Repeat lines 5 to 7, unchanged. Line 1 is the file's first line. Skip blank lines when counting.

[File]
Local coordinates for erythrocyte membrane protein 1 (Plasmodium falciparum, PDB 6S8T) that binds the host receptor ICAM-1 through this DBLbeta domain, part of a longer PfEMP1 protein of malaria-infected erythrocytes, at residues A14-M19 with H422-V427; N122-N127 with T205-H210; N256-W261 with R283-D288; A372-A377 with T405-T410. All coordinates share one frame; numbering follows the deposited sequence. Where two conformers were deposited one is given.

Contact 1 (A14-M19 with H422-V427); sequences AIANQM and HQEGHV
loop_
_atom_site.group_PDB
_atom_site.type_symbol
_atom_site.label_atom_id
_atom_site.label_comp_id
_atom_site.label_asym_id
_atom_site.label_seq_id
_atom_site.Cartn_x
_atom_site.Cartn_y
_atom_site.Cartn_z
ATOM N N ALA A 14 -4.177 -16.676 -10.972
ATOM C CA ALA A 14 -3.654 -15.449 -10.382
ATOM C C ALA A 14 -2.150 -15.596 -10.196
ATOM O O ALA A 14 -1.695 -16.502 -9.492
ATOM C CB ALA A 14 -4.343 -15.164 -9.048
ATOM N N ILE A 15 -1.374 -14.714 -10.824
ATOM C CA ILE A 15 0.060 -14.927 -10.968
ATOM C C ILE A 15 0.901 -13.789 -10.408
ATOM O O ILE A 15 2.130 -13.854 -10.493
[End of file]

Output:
_atom_site.type_symbol
_atom_site.label_atom_id
_atom_site.label_comp_id